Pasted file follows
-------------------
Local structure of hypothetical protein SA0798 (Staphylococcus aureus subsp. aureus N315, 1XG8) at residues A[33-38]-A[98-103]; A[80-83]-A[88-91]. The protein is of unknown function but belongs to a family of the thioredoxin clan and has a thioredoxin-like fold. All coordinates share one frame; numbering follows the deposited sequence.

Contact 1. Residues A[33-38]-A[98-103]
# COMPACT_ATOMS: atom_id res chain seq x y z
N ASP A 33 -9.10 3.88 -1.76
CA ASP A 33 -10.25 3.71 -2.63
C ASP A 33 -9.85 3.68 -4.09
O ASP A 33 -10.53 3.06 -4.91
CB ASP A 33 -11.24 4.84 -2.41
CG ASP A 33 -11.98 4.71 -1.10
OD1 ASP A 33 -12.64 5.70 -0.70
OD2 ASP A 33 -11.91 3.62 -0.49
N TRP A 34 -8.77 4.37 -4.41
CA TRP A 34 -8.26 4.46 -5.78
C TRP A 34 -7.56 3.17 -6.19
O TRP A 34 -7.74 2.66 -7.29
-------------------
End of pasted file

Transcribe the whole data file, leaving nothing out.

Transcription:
Local structure of hypothetical protein SA0798 (Staphylococcus aureus subsp. aureus N315, 1XG8) at residues A[33-38]-A[98-103]; A[80-83]-A[88-91]. The protein is of unknown function but belongs to a family of the thioredoxin clan and has a thioredoxin-like fold. All coordinates share one frame; numbering follows the deposited sequence.

Contact 1. Residues A[33-38]-A[98-103]
# COMPACT_ATOMS: atom_id res chain seq x y z
N ASP A 33 -9.10 3.88 -1.76
CA ASP A 33 -10.25 3.71 -2.63
C ASP A 33 -9.85 3.68 -4.09
O ASP A 33 -10.53 3.06 -4.91
CB ASP A 33 -11.24 4.84 -2.41
CG ASP A 33 -11.98 4.71 -1.10
OD1 ASP A 33 -12.64 5.70 -0.70
OD2 ASP A 33 -11.91 3.62 -0.49
N TRP A 34 -8.77 4.37 -4.41
CA TRP A 34 -8.26 4.46 -5.78
C TRP A 34 -7.56 3.17 -6.19
O TRP A 34 -7.74 2.66 -7.29